THE FINAL TABLE
The official final table was comprised of the top nine finishers.
The final table contained three former gold bracelet winners – including David Bach (1 win), Nick Schulman (1 win), and Phil Laak (1 win).
Four different nations were represented at the final table – including Denmark (1 player), France (1 player), Sweden (1 player), and the United States (6 players).
The runner-up was David Bach, from Athens, GA. He is a former professional bowler and a highly-accomplished poker pro, who is a Mixed Games specialist. Bach’s biggest claim to poker fame was a victory in the 2009 Poker Players Championship. As runner up in this tournament, Back collected $245,314 in prize money. He previously finished fourth in another tournament this year.
Final table play began Thursday afternoon at 7:00 pm. Play concluded about 10.5 hours later (playing time-wise) at 5:30 pm the following day. Players stopped in between due to the so-called “hard-stop rule” which allows only about 12 hours of play per day/night.
The Amazon Room hosted the start of the Main Event Championship, Day 1-A, which coincided the same day. The final table was played inside the Amazon Room, on the ESPN so-called secondary stage. The new final table set this year is receiving raves in terms of design and appearance. No stage in the history of poker has ever looked as spectacular. Viewers will be able to see ESPN’s coverage again once the WSOP Main Event begins in July.
OTHER IN-THE-MONEY FINISHERS
The top 36 finishers collected prize money.
Aside from those who made it to the final table, among those who cashed in this tournament were former gold bracelet winners – Lee Watkinson (21st), Ram Vaswani (27th), Johnny “World” Hennigan (30th), Erik Seidel (33rd), and Max Stern (35th).
Erik Seidel now has 65 career cashes at the WSOP. He ranks third on the all-time list.
ODDS AND ENDS
This tournament attracted 352 entries. Attendance increased from last year when there were 284 entries.
There were only 5 female entrants, which represented 1.4 percent of the field.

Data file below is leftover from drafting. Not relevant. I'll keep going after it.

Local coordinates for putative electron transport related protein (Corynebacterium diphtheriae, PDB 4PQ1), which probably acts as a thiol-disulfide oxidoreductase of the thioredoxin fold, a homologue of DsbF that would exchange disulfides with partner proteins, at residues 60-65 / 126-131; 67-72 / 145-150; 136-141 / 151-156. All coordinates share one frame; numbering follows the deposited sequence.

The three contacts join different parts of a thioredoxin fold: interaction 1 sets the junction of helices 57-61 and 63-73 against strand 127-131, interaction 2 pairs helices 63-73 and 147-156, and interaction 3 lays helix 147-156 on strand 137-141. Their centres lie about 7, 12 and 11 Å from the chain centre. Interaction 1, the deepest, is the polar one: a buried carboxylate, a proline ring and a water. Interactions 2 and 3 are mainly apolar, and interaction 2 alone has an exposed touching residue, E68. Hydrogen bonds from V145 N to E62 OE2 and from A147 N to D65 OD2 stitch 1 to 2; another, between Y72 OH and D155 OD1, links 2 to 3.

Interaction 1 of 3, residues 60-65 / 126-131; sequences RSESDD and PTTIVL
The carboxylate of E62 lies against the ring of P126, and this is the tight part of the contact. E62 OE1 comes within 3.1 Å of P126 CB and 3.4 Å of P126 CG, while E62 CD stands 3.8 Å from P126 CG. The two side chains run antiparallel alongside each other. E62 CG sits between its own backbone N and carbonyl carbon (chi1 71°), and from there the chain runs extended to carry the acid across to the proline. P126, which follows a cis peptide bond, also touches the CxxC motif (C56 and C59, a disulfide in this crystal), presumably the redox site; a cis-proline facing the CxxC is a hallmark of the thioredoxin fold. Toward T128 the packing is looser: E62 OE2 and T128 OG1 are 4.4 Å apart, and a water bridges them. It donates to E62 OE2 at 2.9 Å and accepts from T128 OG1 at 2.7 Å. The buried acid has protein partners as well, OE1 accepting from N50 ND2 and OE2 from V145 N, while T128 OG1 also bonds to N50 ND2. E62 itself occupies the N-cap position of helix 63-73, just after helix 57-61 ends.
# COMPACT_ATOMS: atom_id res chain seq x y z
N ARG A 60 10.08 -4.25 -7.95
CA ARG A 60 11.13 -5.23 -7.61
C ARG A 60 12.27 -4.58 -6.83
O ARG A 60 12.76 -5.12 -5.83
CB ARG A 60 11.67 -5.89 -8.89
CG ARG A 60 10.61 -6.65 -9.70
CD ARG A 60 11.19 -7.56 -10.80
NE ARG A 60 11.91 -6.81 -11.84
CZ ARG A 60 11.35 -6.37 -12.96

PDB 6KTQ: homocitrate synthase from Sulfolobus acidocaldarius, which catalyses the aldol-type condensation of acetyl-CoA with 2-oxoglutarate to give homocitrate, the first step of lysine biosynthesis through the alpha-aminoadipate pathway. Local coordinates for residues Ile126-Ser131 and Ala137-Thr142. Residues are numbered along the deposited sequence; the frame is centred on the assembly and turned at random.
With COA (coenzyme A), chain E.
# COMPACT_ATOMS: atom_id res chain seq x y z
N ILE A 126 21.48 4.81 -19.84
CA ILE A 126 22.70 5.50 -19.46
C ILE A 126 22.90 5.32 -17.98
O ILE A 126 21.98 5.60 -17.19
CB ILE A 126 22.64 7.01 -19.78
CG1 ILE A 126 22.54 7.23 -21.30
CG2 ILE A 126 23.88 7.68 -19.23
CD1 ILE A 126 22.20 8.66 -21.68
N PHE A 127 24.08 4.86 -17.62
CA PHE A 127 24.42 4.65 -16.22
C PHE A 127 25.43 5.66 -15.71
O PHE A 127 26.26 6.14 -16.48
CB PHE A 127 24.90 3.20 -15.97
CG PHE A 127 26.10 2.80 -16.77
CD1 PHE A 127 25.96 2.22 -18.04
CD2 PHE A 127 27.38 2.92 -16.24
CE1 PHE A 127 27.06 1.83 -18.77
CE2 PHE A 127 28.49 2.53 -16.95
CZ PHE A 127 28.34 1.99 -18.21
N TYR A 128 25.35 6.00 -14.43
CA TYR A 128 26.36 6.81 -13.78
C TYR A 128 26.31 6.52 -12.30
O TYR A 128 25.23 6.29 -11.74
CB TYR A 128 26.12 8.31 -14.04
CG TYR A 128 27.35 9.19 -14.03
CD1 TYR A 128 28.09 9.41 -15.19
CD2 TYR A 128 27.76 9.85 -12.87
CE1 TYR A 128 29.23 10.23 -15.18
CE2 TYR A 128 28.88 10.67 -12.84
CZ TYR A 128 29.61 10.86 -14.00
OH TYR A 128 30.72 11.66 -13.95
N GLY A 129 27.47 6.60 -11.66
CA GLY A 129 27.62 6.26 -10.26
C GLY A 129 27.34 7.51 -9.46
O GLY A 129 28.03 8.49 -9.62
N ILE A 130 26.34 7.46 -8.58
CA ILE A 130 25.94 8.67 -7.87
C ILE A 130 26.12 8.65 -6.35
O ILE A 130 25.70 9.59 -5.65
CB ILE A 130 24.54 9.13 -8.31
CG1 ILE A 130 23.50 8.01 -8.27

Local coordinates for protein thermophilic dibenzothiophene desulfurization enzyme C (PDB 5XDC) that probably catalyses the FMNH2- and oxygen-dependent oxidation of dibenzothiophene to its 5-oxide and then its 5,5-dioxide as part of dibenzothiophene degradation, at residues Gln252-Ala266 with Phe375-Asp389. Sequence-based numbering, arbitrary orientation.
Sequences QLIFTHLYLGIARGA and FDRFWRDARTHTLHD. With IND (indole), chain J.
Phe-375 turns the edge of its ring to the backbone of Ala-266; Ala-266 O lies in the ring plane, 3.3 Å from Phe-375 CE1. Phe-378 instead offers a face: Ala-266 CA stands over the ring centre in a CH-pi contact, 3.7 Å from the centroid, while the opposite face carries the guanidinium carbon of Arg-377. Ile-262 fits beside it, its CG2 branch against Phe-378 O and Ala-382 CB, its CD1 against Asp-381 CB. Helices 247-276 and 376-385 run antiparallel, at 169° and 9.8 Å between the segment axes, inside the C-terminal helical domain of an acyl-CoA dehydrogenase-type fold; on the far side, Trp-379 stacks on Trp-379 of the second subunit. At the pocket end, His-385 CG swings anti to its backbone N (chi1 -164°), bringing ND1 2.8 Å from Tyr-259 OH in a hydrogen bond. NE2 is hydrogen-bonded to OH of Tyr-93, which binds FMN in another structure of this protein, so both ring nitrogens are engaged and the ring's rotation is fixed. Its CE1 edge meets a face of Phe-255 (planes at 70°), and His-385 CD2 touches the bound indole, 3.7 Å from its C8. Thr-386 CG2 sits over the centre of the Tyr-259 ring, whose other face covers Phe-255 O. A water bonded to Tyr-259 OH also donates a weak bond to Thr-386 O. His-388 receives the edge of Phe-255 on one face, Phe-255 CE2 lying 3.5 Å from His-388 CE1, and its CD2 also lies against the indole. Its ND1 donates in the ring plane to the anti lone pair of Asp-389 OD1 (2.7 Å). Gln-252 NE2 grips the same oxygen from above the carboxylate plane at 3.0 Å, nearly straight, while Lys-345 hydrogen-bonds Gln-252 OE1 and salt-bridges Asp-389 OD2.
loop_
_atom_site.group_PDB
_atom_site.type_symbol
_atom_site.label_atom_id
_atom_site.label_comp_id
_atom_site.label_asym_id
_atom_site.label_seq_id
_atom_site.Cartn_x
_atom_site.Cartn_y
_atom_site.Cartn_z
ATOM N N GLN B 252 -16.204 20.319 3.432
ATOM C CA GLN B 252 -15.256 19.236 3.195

The average age of all entrants was 36.2 years.
This is the 948th gold bracelet awarded in World Series of Poker history. This figure includes every official WSOP event ever played, including tournaments during the early years when there were no actual gold bracelets awarded. It also includes the 16 gold bracelets awarded to date at WSOP Europe (2007-2010). Moreover for the first time ever, one gold bracelet was awarded for this year’s winner of the WSOP Circuit National Championship.
The official WSOP gold bracelet ceremony usually takes place on the day following the winner’s victory (or some hours later when the tournament ends very late). The ceremony takes place inside The Pavilion, which is the expansive main tournament room hosting all noon starts this year. The ceremony begins at the conclusion of the first break of the noon tournament. The ceremony usually starts around 2:20 p.m. The national anthem of the winner’s nation is played. The entire presentation is open to the public and media. Video and photography is permitted by both the public and members of the media.
Nick Binger’s gold bracelet ceremony will take place on Saturday, July 9th.
Omaha High-Low Split has predominantly been a limit game since it was first introduced into cardrooms in the early 1980s. However, about five years ago, a few online poker sites began offering Pot-Limit Omaha High-Low Split, which fueled greater interest in the game. Pot-Limit Omaha High-Low Split made its debut at the 2007 WSOP.
During the first two years, the Pot-Limit Omaha High-Low Split tournament had a buy-in of $1,500. A $5,000 buy-in level tournament was added to last year’s schedule for the first time in 2009.
There are two Pot-Limit Omaha High-Low Split tournaments on the 2011 WSOP schedule – one at the $1,500 buy-in level and this event, which had a $5,000 buy-in.
Last year’s champion was Chris Bell, from Raleigh, NC.